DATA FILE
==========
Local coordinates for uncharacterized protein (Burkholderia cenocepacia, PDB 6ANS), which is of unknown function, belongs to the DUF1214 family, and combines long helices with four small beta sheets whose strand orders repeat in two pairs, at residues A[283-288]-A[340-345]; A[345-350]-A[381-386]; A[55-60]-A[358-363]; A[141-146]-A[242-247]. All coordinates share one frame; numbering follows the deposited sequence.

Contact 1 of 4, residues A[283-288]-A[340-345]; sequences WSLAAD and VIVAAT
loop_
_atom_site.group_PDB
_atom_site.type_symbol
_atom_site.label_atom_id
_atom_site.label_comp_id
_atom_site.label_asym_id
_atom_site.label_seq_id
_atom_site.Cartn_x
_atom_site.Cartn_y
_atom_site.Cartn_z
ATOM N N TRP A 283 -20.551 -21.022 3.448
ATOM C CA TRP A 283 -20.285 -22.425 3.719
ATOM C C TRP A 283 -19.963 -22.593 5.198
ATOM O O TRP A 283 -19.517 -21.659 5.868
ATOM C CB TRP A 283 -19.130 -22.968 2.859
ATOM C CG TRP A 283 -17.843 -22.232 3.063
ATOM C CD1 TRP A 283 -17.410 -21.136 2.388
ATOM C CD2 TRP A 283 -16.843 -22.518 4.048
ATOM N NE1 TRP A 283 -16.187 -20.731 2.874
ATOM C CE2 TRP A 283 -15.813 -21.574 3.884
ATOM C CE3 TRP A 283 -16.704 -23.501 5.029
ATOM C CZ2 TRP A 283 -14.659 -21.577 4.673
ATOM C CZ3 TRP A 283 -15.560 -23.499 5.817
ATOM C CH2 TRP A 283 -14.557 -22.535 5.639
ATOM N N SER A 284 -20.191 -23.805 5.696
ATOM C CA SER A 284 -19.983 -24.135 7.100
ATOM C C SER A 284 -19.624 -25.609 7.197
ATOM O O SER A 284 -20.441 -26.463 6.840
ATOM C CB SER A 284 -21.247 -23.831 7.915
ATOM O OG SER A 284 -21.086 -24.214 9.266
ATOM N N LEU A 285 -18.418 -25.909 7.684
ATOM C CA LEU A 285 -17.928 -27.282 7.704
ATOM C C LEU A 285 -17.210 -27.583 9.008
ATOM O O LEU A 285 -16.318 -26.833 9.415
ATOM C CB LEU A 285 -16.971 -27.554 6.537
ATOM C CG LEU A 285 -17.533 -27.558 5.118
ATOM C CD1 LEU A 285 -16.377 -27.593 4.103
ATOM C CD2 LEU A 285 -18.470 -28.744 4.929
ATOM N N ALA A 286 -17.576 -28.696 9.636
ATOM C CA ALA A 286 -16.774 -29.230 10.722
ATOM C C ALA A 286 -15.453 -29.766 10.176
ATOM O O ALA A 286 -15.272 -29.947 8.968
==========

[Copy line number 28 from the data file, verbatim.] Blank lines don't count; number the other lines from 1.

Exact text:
ATOM C CA SER A 284 -19.983 -24.135 7.100